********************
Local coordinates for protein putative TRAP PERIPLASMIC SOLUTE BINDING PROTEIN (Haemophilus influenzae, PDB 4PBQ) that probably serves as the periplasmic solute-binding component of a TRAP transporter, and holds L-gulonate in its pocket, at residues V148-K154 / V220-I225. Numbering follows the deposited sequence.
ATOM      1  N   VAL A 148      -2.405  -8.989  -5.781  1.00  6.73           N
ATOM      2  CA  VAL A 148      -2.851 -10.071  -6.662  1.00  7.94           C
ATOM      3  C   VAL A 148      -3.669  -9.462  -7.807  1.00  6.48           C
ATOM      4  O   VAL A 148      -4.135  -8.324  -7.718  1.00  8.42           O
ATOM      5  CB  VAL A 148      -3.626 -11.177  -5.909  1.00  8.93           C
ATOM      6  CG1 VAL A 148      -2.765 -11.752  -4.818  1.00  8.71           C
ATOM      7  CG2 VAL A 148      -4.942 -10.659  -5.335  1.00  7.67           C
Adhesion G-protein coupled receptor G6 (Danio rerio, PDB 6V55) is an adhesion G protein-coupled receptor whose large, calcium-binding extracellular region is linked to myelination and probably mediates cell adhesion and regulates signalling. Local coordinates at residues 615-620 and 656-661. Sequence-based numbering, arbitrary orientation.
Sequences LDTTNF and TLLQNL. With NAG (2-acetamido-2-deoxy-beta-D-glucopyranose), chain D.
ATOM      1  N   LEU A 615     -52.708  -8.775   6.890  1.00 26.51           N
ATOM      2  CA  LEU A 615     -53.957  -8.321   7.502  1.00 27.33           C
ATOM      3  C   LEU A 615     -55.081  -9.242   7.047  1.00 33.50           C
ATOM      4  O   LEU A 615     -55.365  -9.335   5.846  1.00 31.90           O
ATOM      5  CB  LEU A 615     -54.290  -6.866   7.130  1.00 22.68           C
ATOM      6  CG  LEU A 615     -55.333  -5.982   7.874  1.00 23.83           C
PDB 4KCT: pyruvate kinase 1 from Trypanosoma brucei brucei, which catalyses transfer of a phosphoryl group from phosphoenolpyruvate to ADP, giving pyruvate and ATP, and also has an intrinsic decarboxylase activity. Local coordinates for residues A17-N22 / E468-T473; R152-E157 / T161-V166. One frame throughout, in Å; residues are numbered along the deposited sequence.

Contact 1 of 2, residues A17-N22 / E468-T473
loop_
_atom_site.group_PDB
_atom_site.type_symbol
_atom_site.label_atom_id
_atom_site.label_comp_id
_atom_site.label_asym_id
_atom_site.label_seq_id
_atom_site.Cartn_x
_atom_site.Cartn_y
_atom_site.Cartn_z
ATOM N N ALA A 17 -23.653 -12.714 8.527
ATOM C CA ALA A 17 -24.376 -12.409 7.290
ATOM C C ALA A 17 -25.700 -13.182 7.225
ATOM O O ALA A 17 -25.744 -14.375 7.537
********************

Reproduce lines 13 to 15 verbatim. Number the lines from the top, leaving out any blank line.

ATOM      3  C   LEU A 615     -55.081  -9.242   7.047  1.00 33.50           C
ATOM      4  O   LEU A 615     -55.365  -9.335   5.846  1.00 31.90           O
ATOM      5  CB  LEU A 615     -54.290  -6.866   7.130  1.00 22.68           C